For businesses looking for new ways to leverage the Internet to expand and improve their bottom line, digital ecosystems may be the next big thing. Already common in tech-oriented businesses as well as academia, digital ecosystems are now seeing adoption across a wide variety of industries – even manufacturing.
Digital ecosystems are relatively inexpensive to implement, compared to many other tech upgrades, but can bring far-ranging benefits to your entire operation.
Understanding Digital Ecosystems
What is a digital ecosystem? Broadly speaking, it refers to a collection of online resources which are shared throughout your physical ecosystem. There is top-to-bottom access, via a single unified online portal. Different groups will be given access to different areas of the digital ecosystem, but basically, everyone is allowed to participate in some way – even your end users.
Some examples are:
- Creating a public knowledge base, or even a Wiki, which anyone is allowed to read and\or contribute to, encouraging better understanding of your products.
- Giving sales partners access to your CRM, and vice-versa, so that customer records are universal.
- Setting up creative environments for collaborative creation of marketing materials, videos, etc.
- Designing secure encrypted pipelines for transferring protected data between levels of your ecosystem, akin to how the medical industry protects patient records.
- Sharing training tools, videos, demonstrations, etc, so that trade schools, or even members of the public, can learn more about proper care and servicing of your products.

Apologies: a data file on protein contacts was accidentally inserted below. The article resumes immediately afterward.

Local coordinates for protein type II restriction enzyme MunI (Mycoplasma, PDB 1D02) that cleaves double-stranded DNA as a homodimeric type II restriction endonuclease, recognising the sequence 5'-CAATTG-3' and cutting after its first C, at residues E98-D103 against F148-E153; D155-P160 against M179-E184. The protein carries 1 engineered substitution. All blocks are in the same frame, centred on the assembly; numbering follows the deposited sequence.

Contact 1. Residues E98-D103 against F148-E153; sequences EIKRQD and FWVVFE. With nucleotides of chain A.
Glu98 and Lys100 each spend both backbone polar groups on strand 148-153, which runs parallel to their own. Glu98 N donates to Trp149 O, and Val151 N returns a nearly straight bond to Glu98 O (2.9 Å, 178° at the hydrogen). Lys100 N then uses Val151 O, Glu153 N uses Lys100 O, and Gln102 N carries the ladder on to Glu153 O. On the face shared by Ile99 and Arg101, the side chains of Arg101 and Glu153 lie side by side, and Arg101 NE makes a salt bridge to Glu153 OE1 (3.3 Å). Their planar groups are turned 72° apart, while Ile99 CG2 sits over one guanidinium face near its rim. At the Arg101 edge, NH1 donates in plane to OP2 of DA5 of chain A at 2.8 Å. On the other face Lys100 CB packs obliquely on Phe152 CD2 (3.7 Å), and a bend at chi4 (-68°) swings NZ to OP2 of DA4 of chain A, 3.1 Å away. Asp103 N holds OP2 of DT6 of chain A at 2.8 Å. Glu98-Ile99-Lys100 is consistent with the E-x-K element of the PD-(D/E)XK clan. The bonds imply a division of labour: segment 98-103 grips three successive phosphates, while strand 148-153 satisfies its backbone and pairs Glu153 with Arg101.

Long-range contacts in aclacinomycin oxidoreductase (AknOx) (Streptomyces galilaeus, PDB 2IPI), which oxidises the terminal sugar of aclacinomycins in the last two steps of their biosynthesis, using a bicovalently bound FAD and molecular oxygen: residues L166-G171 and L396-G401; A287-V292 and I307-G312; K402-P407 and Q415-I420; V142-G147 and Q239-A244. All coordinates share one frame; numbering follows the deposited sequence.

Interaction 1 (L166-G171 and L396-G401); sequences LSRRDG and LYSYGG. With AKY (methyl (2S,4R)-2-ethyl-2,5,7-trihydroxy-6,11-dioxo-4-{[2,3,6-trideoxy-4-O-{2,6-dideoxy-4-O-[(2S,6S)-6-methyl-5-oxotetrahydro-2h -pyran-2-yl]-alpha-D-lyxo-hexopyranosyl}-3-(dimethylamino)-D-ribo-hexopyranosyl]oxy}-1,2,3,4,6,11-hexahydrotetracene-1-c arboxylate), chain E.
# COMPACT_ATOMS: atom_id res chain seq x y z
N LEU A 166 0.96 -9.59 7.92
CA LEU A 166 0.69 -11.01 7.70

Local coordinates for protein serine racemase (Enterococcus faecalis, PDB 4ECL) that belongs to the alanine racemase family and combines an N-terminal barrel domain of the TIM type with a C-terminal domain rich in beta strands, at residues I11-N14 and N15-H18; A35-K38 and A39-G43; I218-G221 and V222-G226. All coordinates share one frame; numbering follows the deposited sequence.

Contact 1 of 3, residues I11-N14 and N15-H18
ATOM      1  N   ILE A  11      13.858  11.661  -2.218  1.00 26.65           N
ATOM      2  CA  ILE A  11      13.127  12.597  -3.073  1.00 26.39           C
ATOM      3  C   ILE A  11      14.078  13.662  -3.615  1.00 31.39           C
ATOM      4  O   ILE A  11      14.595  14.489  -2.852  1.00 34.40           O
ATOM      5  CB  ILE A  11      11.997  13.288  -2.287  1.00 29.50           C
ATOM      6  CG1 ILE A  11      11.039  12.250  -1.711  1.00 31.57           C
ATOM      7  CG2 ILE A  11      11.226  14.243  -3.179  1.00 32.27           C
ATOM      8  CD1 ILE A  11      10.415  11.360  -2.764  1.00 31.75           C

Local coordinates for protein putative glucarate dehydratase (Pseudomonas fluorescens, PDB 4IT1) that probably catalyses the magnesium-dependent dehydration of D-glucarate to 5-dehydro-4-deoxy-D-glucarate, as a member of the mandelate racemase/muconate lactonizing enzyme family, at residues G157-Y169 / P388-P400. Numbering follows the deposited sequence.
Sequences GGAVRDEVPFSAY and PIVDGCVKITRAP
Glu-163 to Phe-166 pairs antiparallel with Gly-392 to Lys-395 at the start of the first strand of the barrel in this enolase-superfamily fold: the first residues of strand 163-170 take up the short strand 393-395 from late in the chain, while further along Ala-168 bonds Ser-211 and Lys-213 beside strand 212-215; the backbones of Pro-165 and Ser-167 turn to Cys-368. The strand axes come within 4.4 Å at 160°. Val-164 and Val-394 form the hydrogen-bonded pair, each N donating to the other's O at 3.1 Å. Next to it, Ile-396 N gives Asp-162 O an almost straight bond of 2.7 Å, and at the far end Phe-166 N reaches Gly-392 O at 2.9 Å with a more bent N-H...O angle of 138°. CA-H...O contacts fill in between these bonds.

- Hosting forums and other lines of communication where users, trainers, sales staff, tech support, product designers, and more can all share ideas.
Better yet, if you already have substantial electronic resources in place – such as knowledge databases and CRM systems – you’re already much of the way towards having a full digital ecosystem. From there, the main hurdle is opening up that system to all elements of your offline ecosystem, while ensuring proper security gateways prevent any unauthorized access to protected data.
The Benefits of Digital Ecosystems
There are numerous ways a robust digital ecosystem can pay off, across both the short term and the long term. Benefits will vary depending on the type of business implementing the system, but some of the more common benefits include:
Creating new revenue streams
A digital ecosystem doesn’t have to be free to access. It can have tiered access structures, particularly for data which is inherently valuable – such as technical schematics for troubleshooting, or training materials for trade schools.
Rapid recognition of new trends
Top-level vendors, particularly in indirect sales organizations, have a tendency to become disconnected from their end-users. This can make it difficult for them to recognize new trends in purchasing habits, or specific features their users want. Digital ecosystems create top-to-bottom connectivity.
Lowered costs across the physical ecosystem
Improved lines of communication almost always pay off with greater efficiency and streamlining of business processes. A digital ecosystem makes it easier than ever to keep everyone talking productively.
This is another top-to-bottom benefit: If your physical ecosystem is engaged with your digital ecosystem, they will be highly invested in your company and ripe for further business dealings.
Lowered support costs
Post-sale support is the bane of profitability. The more support features you can move online into a self-serve format, the more you save. Also, digital ecosystems can potentially be the foundation for moving towards an ad-hoc freelance-based support network, rather than maintaining expensive support centers.
In short, digital ecosystems have the potential to bring enormous top-to-bottom benefits within a large-scale sales organization, with a relatively small investment in software. This is definitely a trend to be keeping an eye on.